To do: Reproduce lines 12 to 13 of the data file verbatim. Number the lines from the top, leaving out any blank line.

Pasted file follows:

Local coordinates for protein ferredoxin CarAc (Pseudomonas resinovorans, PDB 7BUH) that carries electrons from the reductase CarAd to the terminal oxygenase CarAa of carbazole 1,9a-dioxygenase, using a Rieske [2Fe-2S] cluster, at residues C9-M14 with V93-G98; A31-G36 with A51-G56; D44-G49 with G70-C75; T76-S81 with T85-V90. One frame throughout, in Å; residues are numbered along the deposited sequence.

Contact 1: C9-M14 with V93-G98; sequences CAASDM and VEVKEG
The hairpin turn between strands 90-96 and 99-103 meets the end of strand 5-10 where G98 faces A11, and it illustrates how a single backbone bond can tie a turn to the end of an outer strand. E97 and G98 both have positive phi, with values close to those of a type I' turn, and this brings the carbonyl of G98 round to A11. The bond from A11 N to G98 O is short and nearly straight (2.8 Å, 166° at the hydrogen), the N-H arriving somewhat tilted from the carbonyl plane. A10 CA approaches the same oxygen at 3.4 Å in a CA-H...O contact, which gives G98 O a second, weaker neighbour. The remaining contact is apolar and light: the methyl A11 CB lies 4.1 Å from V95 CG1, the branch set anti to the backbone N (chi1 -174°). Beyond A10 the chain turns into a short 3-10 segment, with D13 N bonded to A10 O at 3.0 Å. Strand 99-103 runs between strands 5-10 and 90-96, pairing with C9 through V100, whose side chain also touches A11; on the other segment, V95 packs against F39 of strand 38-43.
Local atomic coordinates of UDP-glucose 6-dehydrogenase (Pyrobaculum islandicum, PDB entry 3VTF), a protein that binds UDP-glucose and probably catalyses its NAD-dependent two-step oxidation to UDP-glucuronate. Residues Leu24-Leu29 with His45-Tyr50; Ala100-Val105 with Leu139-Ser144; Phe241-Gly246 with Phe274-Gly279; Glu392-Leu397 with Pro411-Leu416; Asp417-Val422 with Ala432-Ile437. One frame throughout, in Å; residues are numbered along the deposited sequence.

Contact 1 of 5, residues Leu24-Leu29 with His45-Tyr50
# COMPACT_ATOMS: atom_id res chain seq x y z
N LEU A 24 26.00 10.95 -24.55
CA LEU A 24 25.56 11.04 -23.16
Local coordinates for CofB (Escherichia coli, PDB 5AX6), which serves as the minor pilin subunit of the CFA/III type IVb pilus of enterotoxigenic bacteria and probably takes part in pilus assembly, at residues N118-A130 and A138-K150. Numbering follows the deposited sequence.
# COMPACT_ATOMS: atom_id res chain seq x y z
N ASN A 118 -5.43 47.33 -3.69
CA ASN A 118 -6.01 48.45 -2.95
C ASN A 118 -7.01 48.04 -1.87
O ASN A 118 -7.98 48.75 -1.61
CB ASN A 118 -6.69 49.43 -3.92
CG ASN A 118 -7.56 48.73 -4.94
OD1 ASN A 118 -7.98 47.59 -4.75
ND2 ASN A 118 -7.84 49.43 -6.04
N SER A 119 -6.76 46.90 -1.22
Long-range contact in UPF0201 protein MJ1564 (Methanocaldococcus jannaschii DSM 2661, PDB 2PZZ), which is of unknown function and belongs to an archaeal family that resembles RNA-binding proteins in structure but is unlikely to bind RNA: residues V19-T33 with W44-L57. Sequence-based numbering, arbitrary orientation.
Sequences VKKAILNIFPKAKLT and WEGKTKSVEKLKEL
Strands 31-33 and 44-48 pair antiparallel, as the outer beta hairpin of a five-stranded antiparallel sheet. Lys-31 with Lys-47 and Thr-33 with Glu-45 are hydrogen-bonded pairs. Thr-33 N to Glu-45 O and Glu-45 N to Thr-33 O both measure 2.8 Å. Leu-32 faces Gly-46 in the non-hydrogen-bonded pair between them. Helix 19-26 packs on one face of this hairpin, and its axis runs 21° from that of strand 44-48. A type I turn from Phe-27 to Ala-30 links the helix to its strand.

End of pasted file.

CA ASN A 118 -6.01 48.45 -2.95
C ASN A 118 -7.01 48.04 -1.87